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I'm having issues with includes when the included file itself includes another file but refers to it with the dot prefix. For example there are three files - inc1.php, inc2.php, and subdir/test.php, the contents of which are -

subdir/test.php:

set_include_path(get_include_path().":../:../.");
require("inc1.php");

inc1.php:

require("./inc2.php");

inc2.php

echo "OK";

This include tree shown here fails with a failed to open stream: No such file or directory error. It works if inc1.php contains a simple require("inc2.php");, without the "./" prefix. I added "../." to the include path as an attempt to get it to work, but that had no effect.

Other than performing the include with the "./" prefix, what is the solution here, assuming that inc1.php and inc2.php are not writable and you can only alter subdir/test.php? How can you still include inc1.php from within test.php?

For reference, I'm using PHP 5.2.9.

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Always include using the following style, unless you have a (very) compelling reason not to do so:

include(dirname(__FILE__)."/inc2.php");

It saves all manner of headaches.

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1  
... and in PHP 5.3 there is also a magic constant named __DIR__ which is the same as dirname(__FILE__). – Ignas R Aug 21 '09 at 5:10
    
I know people still running PHP4, so I prefer not to use the latest and greatest constants for the sake of backwards compatibility, but you are right. – Matthew Scharley Aug 21 '09 at 5:13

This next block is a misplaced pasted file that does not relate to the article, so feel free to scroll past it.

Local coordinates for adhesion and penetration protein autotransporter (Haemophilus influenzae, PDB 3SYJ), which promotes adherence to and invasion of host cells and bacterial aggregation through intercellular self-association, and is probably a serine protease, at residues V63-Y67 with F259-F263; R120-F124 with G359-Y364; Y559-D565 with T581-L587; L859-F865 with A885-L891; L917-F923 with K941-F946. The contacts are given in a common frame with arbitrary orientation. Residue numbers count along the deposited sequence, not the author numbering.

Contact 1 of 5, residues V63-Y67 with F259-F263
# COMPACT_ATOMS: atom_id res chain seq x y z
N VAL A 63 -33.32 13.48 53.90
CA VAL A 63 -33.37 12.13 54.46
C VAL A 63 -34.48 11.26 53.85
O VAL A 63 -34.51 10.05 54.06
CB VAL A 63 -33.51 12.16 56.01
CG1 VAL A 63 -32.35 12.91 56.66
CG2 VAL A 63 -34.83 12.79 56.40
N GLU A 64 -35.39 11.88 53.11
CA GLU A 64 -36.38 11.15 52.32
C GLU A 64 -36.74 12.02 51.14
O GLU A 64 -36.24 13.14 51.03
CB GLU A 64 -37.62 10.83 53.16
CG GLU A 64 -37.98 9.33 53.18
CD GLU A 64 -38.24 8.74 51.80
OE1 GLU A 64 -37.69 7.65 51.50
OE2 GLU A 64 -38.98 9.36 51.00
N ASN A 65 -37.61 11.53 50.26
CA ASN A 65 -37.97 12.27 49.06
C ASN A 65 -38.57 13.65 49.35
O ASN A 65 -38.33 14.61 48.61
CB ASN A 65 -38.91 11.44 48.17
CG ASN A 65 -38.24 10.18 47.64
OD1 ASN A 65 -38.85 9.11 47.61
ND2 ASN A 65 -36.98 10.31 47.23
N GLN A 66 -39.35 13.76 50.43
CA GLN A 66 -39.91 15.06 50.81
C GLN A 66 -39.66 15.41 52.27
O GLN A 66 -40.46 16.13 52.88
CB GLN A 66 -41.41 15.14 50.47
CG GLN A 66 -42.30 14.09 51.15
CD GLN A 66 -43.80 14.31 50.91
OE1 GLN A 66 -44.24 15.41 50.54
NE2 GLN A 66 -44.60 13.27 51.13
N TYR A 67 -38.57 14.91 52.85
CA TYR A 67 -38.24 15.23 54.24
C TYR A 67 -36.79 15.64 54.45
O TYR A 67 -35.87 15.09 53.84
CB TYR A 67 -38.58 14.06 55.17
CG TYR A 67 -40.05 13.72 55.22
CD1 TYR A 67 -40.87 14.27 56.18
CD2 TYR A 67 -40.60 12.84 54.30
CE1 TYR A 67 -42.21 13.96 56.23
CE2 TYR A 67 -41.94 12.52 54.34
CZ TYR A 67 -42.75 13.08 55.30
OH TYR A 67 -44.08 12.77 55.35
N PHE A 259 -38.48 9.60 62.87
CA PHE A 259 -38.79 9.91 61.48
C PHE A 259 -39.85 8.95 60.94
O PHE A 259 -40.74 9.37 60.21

I am trying to use this with various scripts, e.g. Wordpress, which do not always follow that convention. Therefore the assumption taht inc1.php and inc2.php cannot be altered :) I need a solution that only edits test.php. – Tristan Aug 21 '09 at 22:41
    
If Wordpress uses the calling style shown above in it's core, then someone needs to be shot. If it's in a plugin/theme, then "cannot be altered" is probably more than a little strong. – Matthew Scharley Aug 25 '09 at 12:47
    
Yes, that's the include style Wordpress uses in it's index.php, and possibly other locations. There's also other popular scripts I've seen that use this in their core as well. – Tristan Aug 28 '09 at 4:00

A simple chdir() appears to work for this; changing test.php to:

chdir("../");
require("inc1.php");

It seems that "./" in inc1.php is interpreted as 'subdir/', so it looks for inc1.php only in the 'subdir' folder despite the include path.

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